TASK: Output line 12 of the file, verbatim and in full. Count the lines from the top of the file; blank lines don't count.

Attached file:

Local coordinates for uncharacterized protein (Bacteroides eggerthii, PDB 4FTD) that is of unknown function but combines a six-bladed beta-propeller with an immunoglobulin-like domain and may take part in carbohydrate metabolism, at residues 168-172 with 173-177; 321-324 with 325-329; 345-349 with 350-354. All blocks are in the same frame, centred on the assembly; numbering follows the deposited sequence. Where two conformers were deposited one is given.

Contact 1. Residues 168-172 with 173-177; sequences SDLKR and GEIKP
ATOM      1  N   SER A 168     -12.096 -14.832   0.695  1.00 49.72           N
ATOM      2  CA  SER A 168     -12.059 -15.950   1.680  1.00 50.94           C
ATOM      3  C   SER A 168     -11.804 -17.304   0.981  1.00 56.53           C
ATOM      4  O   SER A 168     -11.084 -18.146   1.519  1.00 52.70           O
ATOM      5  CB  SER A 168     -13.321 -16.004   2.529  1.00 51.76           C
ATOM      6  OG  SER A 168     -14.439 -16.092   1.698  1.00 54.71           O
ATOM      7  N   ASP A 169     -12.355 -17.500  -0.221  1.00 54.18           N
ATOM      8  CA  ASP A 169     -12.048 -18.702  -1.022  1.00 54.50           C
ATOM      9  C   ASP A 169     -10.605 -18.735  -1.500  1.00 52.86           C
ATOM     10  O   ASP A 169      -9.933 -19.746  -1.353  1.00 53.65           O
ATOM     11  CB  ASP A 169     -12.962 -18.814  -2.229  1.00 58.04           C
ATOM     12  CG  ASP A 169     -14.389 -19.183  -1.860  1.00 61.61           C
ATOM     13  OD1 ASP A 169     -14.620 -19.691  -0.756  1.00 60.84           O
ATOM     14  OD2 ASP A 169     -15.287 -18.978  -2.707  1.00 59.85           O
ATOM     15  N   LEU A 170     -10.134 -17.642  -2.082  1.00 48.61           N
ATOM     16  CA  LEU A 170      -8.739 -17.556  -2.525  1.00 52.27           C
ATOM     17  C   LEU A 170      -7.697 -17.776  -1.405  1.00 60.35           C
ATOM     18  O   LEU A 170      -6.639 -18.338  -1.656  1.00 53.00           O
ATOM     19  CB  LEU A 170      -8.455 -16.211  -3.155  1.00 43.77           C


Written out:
ATOM     10  O   ASP A 169      -9.933 -19.746  -1.353  1.00 53.65           O